Managed by the Office of Fossil Energy's National Energy Technology Laboratory, the initiative seeks to develop the tools and techniques for drilling ultra-small boreholes (generally, 1-3/4 to 4-1/2 inches in diameter) and related downhole micro-instrumentation, using coiled tubing drilling rigs that are small and easily transportable.
In 2007 a specially designed hybrid microhole coiled tubing rig concluded the drilling of 25 test wells to penetrate a particularly intractable natural gas formation called the Niobrara in western Kansas and eastern Colorado.
The effort delivered cost savings of 25-35% per well drilled compared with conventional drilling equipment. As a result, about 1 trillion ft3 of shallow gas that had been bypassed by conventional drilling has now been made economic.
The DOE says the specific advantages of microhole drilling are: equipment is smaller and weighs less one tenth of conventional systems; it requires less materials for drilling and well completion; time and money are saved because it requires fewer trips in and out of the wellbore than conventional drilling techniques; volumes of drilling fluids and cuttings can be reduced; and the drill rigs and associated equipment have smaller footprints.
Meanwhile in December 2007 the University of Aberdeen, Scotland said it expected to see reduced drilling costs and reduced environmental footprint for the drilling industry as the result of a new multi-million pound research and development programme.
The University's School of Engineering agreed a major research contract with ITI Energy for the first phase of a programme to study Resonance Enhanced Drilling (RED) which could significantly reduce wellbore creation time in hard formations and deliver the capability to drill with one bit through differing formation conditions, reducing or removing the need to trip for bit changes.
The University says market testing has estimated that the application of any successful new technology could result in an annual savings of over US $1 billion for operators and the rise of a new market in Rate of Penetration-improving technologies.
According to principal investigator for the project Professor Marian Wiercigroch, "the oil and gas industry has many challenging problems and the downhole drilling belongs to the most complex ones".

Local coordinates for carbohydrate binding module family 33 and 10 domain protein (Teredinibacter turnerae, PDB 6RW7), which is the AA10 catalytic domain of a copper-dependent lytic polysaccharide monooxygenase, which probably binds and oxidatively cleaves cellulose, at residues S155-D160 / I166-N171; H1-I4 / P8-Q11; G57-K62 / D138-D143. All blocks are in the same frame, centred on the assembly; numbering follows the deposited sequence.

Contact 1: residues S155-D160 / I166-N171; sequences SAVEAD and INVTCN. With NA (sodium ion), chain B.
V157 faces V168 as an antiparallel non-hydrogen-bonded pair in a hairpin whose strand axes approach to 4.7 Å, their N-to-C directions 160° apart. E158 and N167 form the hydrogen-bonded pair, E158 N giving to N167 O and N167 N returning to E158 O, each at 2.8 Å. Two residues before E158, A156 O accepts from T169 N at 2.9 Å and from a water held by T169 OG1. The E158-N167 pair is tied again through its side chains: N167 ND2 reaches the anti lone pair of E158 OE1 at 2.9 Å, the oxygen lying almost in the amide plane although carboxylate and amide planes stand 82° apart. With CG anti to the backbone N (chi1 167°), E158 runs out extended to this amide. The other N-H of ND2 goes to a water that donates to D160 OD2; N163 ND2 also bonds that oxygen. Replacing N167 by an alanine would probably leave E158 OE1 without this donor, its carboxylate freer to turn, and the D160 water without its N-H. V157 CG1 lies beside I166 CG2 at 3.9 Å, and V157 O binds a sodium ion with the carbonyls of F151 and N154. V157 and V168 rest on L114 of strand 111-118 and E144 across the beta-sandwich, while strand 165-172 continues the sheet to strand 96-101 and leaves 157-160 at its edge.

But it's not all good news.
The European Drilling Engineering Association (EDEA) says it has seen a shortage of high-quality technology development project proposals and a drop in the amount of projects that are presented and subsequently sponsored by member oil companies.
It says this is due to a decrease in R&D budgets and the changing dynamics within the industry, whereby innovative companies are sidelined as far as technology development is concerned, by the tendency of oil companies to outsource a range of functions to ‘one-stop shop' providers.
The EDEA says there is a need to stimulate innovation within the industry supply base. Both operators and service companies need to be proactive in this respect.
To do nothing within the context of the current industry dynamics between the operators, service companies, contractors and SME suppliers would be to allow innovative talent to be stifled.
R&D effort should be focused on the key requirements of the industry, rather than allowing suppliers to commit resources to ideas for which there may be no market," it said.
It adds that operators and service companies need to directly fund high-priority development projects and schemes and develop strategic partnerships with key, highly innovative suppliers and collaborate with other companies.
It is likely that market dynamics will trigger greater investment in drilling technology with high oil and gas prices meaning more R&D cash should be available and the continued focus on challenging reservoirs meaning companies will be looking at improving drilling processes to increase efficiency and reduce costs.
At the same time they are under a considerable amount of pressure to reduce their environmental impact and some of the smart drilling technology outlined above when combinedco with the overall ncept of a smart or digital/virtual oilfield means that techniques for actually drilling for the oil are unlikely to remain as basic as they have been for many years.